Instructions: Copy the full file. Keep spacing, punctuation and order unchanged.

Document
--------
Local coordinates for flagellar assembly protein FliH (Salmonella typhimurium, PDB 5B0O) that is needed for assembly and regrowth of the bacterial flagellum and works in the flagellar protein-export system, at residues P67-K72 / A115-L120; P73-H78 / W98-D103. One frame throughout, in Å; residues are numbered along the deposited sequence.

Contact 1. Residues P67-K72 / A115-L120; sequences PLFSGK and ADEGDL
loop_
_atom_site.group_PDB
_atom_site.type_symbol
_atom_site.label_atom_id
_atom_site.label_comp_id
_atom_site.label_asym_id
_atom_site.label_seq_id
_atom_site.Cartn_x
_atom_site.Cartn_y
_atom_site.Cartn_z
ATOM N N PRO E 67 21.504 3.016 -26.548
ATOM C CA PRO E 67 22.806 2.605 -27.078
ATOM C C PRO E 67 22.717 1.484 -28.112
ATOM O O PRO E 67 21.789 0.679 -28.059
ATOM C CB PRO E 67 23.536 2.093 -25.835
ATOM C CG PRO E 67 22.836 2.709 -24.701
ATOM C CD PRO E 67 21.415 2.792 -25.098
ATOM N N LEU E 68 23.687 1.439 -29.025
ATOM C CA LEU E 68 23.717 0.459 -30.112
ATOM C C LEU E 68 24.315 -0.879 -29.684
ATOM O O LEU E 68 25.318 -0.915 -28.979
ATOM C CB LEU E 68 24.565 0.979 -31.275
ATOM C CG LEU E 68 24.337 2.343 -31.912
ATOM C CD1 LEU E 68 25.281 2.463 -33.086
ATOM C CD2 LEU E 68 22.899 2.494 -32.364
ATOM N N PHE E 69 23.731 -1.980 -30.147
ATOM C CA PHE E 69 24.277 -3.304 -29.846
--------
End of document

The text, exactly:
Local coordinates for flagellar assembly protein FliH (Salmonella typhimurium, PDB 5B0O) that is needed for assembly and regrowth of the bacterial flagellum and works in the flagellar protein-export system, at residues P67-K72 / A115-L120; P73-H78 / W98-D103. One frame throughout, in Å; residues are numbered along the deposited sequence.

Contact 1. Residues P67-K72 / A115-L120; sequences PLFSGK and ADEGDL
loop_
_atom_site.group_PDB
_atom_site.type_symbol
_atom_site.label_atom_id
_atom_site.label_comp_id
_atom_site.label_asym_id
_atom_site.label_seq_id
_atom_site.Cartn_x
_atom_site.Cartn_y
_atom_site.Cartn_z
ATOM N N PRO E 67 21.504 3.016 -26.548
ATOM C CA PRO E 67 22.806 2.605 -27.078
ATOM C C PRO E 67 22.717 1.484 -28.112
ATOM O O PRO E 67 21.789 0.679 -28.059
ATOM C CB PRO E 67 23.536 2.093 -25.835
ATOM C CG PRO E 67 22.836 2.709 -24.701
ATOM C CD PRO E 67 21.415 2.792 -25.098
ATOM N N LEU E 68 23.687 1.439 -29.025
ATOM C CA LEU E 68 23.717 0.459 -30.112
ATOM C C LEU E 68 24.315 -0.879 -29.684
ATOM O O LEU E 68 25.318 -0.915 -28.979
ATOM C CB LEU E 68 24.565 0.979 -31.275
ATOM C CG LEU E 68 24.337 2.343 -31.912
ATOM C CD1 LEU E 68 25.281 2.463 -33.086
ATOM C CD2 LEU E 68 22.899 2.494 -32.364
ATOM N N PHE E 69 23.731 -1.980 -30.147
ATOM C CA PHE E 69 24.277 -3.304 -29.846